Cleveland's EcoVillage is an urban redevelopment project that aims to create an economically and ecologically sustainable community within the Detroit Shoreway neighborhood. The project was conceived by environmental groups in the mid 1990s to combat urban sprawl and outmigration from the city's core by creating an attractive, healthy living space. Environmentally conscious, pedestrian-friendly designs for an urban village were integrated with efforts to promote diversity and community involvement. The EcoVillage project has been led by the efforts of EcoCity Cleveland, an environmental group that merged in 2007 with the Cleveland Museum of Natural History to form the GreenCityBlueLake Institute, and the Detroit Shoreway Community Development Organization, a neighborhood development organization. While part of a larger worldwide movement toward creating sustainable ecovillage communities, it is one of only a few projects to successfully be implemented in an urban environment.


Cleveland EcoVillage: Living a Green Lifestyle Barbara Strauss highlights the cornerstones of Cleveland's innovative urban renewal project. Source: Cleveland Regional Oral History Collection


EcoVillage Green Cottages Since the implementation of the Cleveland EcoVillage project, neighborhood development organizations have actively promoted residential construction that utilizes green building techniques. The construction of ecologically friendly, energy efficient homes is part of a larger effort to lure people back into the city by providing healthy, attractive, and sustainable neighborhoods. The first major residential project was completed in 2004, consisting of twenty townhomes built within walking distance of the RTA station. Subsequent projects included the construction of Northeast Ohio's first affordable ecologically friendly houses, referred to as "green cottages". These energy efficient single-family homes are priced to attract moderate income residents, with purchasers being required to meet maximum and minimum income eligibility requirements. The homeowner must also agree to allow a portion of any increase in the home's value stay with the home in order to ensure affordability to the next buyer. By providing permanently affordable housing, the green cottages promote economic diversity in the emerging EcoVillage neighborhood. Photograph courtesy of Detroit Shoreway Community Development Organization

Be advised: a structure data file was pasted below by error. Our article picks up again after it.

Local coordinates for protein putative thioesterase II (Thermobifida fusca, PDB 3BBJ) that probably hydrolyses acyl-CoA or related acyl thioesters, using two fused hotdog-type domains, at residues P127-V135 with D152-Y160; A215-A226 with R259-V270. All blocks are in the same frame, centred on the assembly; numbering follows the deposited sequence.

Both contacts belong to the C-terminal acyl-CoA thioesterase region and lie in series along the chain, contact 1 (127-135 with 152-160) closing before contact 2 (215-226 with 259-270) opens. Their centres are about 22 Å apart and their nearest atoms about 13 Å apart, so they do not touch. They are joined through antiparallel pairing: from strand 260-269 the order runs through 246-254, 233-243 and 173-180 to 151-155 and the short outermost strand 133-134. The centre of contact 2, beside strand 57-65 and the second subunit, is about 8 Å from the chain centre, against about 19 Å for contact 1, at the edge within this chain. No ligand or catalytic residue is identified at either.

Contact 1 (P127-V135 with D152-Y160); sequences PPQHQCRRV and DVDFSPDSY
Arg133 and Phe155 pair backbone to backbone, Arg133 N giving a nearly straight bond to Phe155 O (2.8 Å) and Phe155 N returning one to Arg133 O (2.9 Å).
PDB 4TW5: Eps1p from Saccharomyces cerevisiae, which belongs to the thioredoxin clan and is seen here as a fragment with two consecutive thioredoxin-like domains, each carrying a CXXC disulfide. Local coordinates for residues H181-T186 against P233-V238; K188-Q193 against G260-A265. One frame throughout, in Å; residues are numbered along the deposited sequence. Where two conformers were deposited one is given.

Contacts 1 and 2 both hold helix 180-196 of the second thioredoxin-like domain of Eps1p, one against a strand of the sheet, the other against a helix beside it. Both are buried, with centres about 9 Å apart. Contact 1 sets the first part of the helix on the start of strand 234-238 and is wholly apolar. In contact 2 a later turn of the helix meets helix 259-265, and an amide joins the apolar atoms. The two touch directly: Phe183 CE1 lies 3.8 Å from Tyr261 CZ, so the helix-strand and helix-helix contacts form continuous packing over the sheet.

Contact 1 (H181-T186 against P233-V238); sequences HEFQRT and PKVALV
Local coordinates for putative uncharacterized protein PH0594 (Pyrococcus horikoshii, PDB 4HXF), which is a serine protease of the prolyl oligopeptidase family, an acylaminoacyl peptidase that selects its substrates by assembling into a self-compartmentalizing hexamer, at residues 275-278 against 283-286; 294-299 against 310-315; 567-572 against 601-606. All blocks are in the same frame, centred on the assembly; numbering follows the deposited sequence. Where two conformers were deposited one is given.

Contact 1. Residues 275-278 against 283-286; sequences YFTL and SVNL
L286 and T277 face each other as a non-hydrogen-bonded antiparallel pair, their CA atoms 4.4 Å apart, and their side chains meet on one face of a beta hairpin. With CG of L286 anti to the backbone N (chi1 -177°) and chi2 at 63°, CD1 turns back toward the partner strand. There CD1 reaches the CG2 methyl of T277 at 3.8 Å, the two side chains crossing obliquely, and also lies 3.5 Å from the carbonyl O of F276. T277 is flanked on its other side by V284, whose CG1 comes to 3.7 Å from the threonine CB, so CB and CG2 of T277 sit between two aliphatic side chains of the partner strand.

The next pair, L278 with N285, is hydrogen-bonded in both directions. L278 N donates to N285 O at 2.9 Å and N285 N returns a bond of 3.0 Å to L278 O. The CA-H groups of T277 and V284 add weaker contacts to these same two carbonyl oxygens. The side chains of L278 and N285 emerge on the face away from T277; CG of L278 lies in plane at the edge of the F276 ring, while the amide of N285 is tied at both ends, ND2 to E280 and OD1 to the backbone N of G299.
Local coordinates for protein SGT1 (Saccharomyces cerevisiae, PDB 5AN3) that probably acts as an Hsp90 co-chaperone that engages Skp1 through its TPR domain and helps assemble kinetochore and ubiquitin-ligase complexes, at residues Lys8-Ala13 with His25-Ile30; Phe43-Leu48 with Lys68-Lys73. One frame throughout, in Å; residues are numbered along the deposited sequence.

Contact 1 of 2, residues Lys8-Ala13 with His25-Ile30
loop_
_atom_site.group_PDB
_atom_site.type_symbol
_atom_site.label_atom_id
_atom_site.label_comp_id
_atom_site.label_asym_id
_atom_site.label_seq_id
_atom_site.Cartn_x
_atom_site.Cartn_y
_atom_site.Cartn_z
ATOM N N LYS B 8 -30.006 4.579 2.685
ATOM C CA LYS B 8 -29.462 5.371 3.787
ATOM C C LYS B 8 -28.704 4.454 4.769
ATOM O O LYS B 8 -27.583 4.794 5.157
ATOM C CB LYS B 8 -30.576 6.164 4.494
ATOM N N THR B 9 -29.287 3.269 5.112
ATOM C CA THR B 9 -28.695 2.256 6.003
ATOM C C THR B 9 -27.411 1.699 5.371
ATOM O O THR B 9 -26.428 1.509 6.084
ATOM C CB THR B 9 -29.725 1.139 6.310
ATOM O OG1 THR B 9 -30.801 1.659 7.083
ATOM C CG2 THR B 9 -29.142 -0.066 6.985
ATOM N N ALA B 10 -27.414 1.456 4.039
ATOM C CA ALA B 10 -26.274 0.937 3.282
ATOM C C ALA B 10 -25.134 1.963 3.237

The Michael Zone Recreation Center Sustainable Greenspace The Michael Zone Recreation Center Sustainable Greenspace is a 22 acre recreation facility located at the heart of the Ecovillage neighborhood just south of the W. 65th/Ecovillage RTA station. Incorporating an ecologically friendly and sustainable design, the highly used city facility maintains traditional recreation uses while also providing environmental education opportunities, public art, and open urban park space. Photograph courtesy of Detroit Shoreway Community Development Organization
Rain Barrel Workshop Held at Community Garden To help foster ecologically sustainable development, the Detroit Shoreway Community Development Organization and local environmental groups promote both community involvement and environmental education in the EcoVillage neighborhood through partnerships with learning institutions and by offering programs to residents that promote recycling, urban gardening, and pollution prevention. Photography courtesy of Detroit Shoreway Community Development Organization
EcoVillage RTA Sign While Cleveland's EcoVillage does not have specific boundaries, it was conceived by the project's founders as the area within a quarter mile radius of the W. 65th RTA Rapid Station located on Lorain Avenue. The pre-existing mass transit station was planned as the centerpiece of the ecovillage to promote a pedestrian friendly environment, with the hopes that it will act as a catalyst for commericial and residential development in the surrounding area. Photograph courtesy of Detroit Shoreway Community Development Organization
EcoVillage RTA Station With plans proposed by the Greater Cleveland Regional Transit Authority to close the West 65th/Lorain Rapid Station in 1997, community members, EcoCity Cleveland, and the Detroit Shoreway Community Development Organization intervened to save the neighborhood's public transportation by persuading the city that a new station could become the focal point of an emerging ecovillage project. In a public-private partnership between these groups and the City of Cleveland, designs were developed for the construction of an environmentally friendly rail transit station that could act as a community center. The $4 million dollar project was to promote the development of a walkable neighborhood that was ecologically and economically sustainable. On September 21, 2004, the W.65th-Lorain-Ecovillage RTA station was reopened as possibly the nation's first "green" rail stations. Photograph courtesy of Detroit Shoreway Community Development Organization


EcoVillage is located in the vicinity of Lorain Ave and W 65th St and is accessible via the RTA Red Line's W 65–EcoVillage Station.


Richard Raponi, “EcoVillage,” Cleveland Historical, accessed June 3, 2023,